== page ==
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Accuracy Watch

April 26, 2002
Crossing the Threshold
Machsom Watch keeps an eye on Israeli checkpoints.

Israeli Checkpoint

In mid-March, as I walked toward a military post between the Israeli and Palestinian sections of the West Bank town of Hebron, the Israeli soldier on duty good-naturedly mocked my cautious approach. “This isn’t Colombia,” he said in English. “We don’t just shoot people.”

A few days later, an Israeli soldier shot out the rear tire on my Palestinian taxi because he didn’t want me videotaping at the Kalandia checkpoint between Jerusalem and Ramallah. I had watched as two Israeli soldiers near the same spot, the previous week, aimed their weapons toward the queue of pedestrians and vehicles at Kalandia. One shouted in Hebrew at a Japanese cameraman who was idly taking snapshots while he waited for clearance to pass. The cameraman’s driver told me they had been waiting an hour for the soldiers to get clearance from their superiors. Soon the cameraman’s small truck, with “TV” written with masking tape in giant letters on the side, would be waved through.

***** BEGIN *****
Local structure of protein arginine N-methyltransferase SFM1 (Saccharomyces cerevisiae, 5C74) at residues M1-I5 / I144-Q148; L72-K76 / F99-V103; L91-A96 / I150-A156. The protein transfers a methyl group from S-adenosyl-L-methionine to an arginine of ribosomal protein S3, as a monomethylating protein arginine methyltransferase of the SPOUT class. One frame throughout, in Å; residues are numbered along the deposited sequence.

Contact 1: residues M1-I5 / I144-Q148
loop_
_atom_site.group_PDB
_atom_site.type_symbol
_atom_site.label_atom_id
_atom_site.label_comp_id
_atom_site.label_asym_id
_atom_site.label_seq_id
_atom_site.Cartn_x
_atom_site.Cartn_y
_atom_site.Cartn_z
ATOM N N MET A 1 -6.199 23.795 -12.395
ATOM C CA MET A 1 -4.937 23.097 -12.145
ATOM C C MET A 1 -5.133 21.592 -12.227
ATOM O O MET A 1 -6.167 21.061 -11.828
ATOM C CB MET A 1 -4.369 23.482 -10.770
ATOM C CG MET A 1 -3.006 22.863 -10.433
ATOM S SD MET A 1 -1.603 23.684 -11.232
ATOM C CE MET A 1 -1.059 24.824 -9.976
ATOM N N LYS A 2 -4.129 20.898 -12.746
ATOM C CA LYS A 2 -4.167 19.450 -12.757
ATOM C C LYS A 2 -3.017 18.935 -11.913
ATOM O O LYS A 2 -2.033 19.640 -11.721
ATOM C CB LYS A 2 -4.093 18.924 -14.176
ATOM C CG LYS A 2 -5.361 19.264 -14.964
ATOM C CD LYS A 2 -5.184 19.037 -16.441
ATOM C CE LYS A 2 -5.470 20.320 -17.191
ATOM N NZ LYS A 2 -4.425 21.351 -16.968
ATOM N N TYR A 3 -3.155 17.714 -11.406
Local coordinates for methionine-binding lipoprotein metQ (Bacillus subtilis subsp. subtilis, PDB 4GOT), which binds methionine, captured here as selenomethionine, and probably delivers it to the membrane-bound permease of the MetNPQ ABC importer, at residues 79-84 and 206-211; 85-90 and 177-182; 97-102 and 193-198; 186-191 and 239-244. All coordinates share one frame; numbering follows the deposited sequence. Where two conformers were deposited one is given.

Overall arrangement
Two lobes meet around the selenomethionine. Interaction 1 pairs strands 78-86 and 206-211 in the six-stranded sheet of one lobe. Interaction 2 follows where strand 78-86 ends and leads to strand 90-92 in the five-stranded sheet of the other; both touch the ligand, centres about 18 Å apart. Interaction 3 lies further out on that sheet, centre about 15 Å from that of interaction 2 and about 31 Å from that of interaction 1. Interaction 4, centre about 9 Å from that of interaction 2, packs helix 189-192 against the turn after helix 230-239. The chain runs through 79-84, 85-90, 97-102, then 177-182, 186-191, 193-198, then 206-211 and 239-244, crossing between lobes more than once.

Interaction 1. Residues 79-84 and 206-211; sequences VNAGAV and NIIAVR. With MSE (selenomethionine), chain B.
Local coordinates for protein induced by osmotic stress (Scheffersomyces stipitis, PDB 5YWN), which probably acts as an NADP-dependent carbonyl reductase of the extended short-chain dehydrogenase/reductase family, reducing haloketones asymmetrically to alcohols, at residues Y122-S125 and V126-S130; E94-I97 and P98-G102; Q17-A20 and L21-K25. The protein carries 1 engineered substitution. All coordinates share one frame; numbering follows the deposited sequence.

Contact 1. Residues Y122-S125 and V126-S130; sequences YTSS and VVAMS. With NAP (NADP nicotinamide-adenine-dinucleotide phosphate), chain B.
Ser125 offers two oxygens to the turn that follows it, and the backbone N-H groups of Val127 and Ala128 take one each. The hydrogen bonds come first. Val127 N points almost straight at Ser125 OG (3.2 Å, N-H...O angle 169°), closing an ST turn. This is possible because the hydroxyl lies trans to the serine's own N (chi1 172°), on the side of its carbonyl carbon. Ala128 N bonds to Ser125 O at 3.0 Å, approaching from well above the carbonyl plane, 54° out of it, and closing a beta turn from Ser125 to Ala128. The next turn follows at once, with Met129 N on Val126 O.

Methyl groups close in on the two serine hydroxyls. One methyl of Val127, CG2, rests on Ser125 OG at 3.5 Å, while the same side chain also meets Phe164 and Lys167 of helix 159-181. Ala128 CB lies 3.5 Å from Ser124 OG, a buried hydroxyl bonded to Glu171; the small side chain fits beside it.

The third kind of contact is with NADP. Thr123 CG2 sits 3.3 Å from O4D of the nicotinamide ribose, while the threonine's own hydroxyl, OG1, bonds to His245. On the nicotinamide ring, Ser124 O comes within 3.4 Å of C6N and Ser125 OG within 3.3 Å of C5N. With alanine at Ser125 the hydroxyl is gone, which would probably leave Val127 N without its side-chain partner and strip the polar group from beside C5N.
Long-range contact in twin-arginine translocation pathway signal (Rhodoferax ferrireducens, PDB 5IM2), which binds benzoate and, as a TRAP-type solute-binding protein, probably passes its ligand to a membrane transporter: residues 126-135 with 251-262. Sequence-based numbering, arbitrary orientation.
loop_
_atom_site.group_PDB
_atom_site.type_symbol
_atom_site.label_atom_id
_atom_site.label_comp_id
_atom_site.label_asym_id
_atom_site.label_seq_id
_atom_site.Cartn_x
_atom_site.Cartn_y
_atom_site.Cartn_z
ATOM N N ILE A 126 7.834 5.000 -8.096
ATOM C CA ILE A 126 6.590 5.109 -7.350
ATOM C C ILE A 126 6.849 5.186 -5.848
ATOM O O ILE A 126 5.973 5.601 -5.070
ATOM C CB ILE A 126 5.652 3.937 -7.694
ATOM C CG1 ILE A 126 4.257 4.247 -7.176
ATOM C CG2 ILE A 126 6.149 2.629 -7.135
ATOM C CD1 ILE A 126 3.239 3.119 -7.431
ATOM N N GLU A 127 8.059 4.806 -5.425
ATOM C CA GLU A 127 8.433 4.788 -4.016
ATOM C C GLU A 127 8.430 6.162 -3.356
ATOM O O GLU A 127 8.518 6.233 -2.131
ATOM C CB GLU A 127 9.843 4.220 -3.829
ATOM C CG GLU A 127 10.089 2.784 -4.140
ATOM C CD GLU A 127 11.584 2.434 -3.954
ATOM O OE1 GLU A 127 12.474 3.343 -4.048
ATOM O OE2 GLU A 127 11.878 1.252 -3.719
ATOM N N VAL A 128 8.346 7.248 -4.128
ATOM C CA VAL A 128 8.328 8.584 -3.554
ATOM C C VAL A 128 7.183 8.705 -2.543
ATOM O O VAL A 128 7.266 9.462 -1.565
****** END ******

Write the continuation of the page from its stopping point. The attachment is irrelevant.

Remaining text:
At the head of the line, with no prospects of such luck, a delivery truck still waited, loaded with dairy products. The driver told me he had been there four hours. He said a delivery from Ramallah to Gaza, which should take a few hours, had taken him two full days. A teen-age boy just back from Brooklyn didn’t have any urgent errands, but he was annoyed that his U.S. green card couldn’t get him through.

Long before the recent invasions, of course, at checkpoints scattered throughout the Occupied Territories and Jerusalem, Israeli military personnel have controlled entry and exit to Israeli and Palestinian areas through an elaborate system of entry permits and identification cards. Most of those crossing, legally or illegally, are workers. It is telling that Palestinians use the Hebrew word machsom for checkpoint, even when they are speaking Arabic.